Radiators warm the locations where they are installed by circulating water or oil through their fins, which warms the surrounding air. The liquid inside the radiators is pumped through the system by means of an electric pump. Occasionally, air gets trapped inside the radiators as it circulates. This makes your pump work harder and also decreases the heating potential of your radiators. Removing air from radiators is a fairly simple process. You'll soon have that warm feeling again.
Turn off your heating system. You can usually do this by turning off the switch on the heating unit itself. If there is no switch, cut the power for the heater at the main circuit breaker.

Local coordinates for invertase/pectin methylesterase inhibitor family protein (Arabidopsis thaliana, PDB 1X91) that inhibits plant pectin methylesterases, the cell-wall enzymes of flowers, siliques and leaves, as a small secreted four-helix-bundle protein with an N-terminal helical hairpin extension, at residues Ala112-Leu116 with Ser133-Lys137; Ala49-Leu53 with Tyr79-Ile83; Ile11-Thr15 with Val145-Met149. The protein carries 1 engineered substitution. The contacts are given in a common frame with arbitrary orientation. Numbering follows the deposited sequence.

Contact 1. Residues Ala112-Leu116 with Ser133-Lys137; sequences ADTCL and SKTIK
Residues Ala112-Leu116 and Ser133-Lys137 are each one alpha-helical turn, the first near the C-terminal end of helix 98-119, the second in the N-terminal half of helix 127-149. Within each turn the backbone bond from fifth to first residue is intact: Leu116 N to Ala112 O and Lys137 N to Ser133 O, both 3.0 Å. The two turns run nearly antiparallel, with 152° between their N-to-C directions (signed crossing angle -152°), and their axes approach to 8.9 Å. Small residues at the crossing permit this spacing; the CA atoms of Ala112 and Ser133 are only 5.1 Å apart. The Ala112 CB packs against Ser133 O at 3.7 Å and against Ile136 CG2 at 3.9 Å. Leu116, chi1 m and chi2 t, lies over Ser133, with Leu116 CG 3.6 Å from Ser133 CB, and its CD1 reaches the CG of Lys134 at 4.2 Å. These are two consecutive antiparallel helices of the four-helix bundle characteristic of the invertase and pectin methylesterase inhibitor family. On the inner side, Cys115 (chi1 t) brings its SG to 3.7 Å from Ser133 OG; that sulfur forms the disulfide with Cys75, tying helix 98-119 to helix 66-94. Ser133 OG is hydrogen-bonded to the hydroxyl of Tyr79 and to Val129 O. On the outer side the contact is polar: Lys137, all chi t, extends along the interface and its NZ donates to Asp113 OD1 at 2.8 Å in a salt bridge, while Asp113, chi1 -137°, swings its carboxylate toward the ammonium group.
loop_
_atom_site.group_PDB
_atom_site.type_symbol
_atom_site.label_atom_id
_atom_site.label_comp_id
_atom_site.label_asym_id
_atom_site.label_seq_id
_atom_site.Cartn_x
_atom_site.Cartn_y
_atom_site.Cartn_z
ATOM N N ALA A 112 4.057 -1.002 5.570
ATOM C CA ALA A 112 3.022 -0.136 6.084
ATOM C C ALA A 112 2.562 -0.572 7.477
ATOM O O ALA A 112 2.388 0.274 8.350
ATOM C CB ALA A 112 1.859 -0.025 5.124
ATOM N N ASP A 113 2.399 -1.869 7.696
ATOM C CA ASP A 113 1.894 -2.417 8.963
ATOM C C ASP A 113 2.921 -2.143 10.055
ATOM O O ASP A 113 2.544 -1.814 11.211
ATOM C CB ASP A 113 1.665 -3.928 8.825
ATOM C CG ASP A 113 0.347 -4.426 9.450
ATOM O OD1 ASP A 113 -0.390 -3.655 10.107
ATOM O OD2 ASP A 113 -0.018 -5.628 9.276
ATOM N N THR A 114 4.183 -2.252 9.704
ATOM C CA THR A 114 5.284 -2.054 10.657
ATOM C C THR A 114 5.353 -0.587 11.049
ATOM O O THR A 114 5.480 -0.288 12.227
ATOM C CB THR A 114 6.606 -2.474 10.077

Place a towel on the ground around the radiator where you will be removing the air.
Open the valves on each side of the radiator.
Insert the bleeding wrench into the bleed screw opening. Turn the screw counterclockwise with the wrench. You should hear a hissing as the air escapes. As soon as water begins to flow out, turn the bleed screw back to its original location.
Fill up the radiator or boiler if needed.
If you don't have a radiator bleeding screw, you can use a wrench to loosen the nuts at the end of the radiator and let the air escape that way.